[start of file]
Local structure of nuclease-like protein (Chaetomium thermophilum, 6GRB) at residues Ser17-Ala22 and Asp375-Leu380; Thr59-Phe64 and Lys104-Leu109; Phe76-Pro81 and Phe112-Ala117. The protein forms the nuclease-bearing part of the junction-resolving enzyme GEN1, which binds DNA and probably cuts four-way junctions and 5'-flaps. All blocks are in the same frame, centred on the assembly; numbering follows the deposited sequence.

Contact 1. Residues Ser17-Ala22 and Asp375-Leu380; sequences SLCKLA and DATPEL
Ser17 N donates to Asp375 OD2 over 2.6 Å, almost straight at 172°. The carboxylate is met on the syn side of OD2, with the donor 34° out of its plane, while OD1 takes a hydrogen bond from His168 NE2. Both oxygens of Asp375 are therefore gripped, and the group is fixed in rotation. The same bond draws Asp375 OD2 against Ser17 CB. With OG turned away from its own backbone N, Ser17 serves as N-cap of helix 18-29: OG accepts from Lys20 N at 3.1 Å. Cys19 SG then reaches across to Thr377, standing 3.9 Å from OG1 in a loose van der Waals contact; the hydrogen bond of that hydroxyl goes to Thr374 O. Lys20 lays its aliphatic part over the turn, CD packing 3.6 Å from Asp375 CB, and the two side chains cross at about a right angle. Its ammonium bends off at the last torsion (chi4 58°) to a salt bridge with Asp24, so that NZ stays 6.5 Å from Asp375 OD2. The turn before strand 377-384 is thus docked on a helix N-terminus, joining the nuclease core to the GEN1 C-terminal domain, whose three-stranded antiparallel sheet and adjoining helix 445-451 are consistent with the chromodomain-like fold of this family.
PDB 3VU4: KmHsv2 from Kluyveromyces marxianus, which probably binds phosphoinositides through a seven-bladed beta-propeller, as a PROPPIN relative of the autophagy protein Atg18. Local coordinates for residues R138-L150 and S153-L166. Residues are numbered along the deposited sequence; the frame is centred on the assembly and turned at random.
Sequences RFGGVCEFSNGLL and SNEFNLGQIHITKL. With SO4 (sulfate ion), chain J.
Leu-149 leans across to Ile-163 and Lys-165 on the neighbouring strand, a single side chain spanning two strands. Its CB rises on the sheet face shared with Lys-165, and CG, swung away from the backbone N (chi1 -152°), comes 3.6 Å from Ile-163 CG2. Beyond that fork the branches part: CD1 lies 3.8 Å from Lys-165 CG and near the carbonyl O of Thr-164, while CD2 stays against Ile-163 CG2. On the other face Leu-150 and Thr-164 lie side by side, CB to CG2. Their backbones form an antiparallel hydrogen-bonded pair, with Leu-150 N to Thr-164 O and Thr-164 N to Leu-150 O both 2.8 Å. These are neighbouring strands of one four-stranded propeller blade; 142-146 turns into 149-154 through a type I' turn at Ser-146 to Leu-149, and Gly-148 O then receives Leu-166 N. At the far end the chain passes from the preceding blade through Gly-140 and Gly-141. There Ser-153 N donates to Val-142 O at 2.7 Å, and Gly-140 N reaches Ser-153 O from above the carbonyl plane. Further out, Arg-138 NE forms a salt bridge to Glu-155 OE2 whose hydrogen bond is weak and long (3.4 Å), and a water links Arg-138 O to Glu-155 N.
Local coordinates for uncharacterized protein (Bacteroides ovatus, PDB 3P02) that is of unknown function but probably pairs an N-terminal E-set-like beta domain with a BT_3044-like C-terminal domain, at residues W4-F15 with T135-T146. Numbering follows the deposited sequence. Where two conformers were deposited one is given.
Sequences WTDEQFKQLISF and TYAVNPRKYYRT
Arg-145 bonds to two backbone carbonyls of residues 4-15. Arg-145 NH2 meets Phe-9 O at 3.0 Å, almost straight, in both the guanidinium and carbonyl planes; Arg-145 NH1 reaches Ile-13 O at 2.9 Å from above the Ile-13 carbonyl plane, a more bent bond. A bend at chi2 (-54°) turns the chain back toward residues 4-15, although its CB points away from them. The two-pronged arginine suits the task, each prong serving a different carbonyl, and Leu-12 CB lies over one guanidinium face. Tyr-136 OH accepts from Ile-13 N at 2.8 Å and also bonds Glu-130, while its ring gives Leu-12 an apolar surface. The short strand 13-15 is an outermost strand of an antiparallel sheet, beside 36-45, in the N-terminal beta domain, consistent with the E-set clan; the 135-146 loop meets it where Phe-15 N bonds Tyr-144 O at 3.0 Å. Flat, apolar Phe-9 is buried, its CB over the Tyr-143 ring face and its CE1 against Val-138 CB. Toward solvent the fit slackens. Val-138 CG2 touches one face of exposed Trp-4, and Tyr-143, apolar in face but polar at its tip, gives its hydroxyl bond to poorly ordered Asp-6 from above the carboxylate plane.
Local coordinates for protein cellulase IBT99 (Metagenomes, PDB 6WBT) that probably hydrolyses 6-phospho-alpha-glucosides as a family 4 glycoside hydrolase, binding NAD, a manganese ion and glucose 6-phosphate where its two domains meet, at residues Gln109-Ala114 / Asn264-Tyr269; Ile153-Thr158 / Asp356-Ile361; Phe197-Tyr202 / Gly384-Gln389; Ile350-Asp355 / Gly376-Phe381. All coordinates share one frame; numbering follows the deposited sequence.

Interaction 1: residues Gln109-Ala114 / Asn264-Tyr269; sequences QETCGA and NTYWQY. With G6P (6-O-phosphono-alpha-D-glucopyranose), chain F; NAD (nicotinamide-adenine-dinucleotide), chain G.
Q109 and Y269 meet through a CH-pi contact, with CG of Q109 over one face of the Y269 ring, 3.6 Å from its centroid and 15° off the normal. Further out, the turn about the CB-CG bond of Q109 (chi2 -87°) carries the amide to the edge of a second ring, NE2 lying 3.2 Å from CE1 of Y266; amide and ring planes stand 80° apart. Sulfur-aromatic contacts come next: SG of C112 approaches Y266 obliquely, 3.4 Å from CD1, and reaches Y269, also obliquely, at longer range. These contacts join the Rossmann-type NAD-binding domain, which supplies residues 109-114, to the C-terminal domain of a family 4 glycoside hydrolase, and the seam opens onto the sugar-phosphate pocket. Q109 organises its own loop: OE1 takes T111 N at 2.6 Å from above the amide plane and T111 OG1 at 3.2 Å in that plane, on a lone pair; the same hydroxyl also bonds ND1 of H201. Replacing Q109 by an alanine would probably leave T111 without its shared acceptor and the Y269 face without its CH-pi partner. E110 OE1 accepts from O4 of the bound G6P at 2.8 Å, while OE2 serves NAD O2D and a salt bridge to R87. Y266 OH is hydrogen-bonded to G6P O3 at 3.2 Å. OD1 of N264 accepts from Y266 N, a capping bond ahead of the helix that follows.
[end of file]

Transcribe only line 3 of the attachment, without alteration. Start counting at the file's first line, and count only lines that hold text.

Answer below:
Ser17 N donates to Asp375 OD2 over 2.6 Å, almost straight at 172°. The carboxylate is met on the syn side of OD2, with the donor 34° out of its plane, while OD1 takes a hydrogen bond from His168 NE2. Both oxygens of Asp375 are therefore gripped, and the group is fixed in rotation. The same bond draws Asp375 OD2 against Ser17 CB. With OG turned away from its own backbone N, Ser17 serves as N-cap of helix 18-29: OG accepts from Lys20 N at 3.1 Å. Cys19 SG then reaches across to Thr377, standing 3.9 Å from OG1 in a loose van der Waals contact; the hydrogen bond of that hydroxyl goes to Thr374 O. Lys20 lays its aliphatic part over the turn, CD packing 3.6 Å from Asp375 CB, and the two side chains cross at about a right angle. Its ammonium bends off at the last torsion (chi4 58°) to a salt bridge with Asp24, so that NZ stays 6.5 Å from Asp375 OD2. The turn before strand 377-384 is thus docked on a helix N-terminus, joining the nuclease core to the GEN1 C-terminal domain, whose three-stranded antiparallel sheet and adjoining helix 445-451 are consistent with the chromodomain-like fold of this family.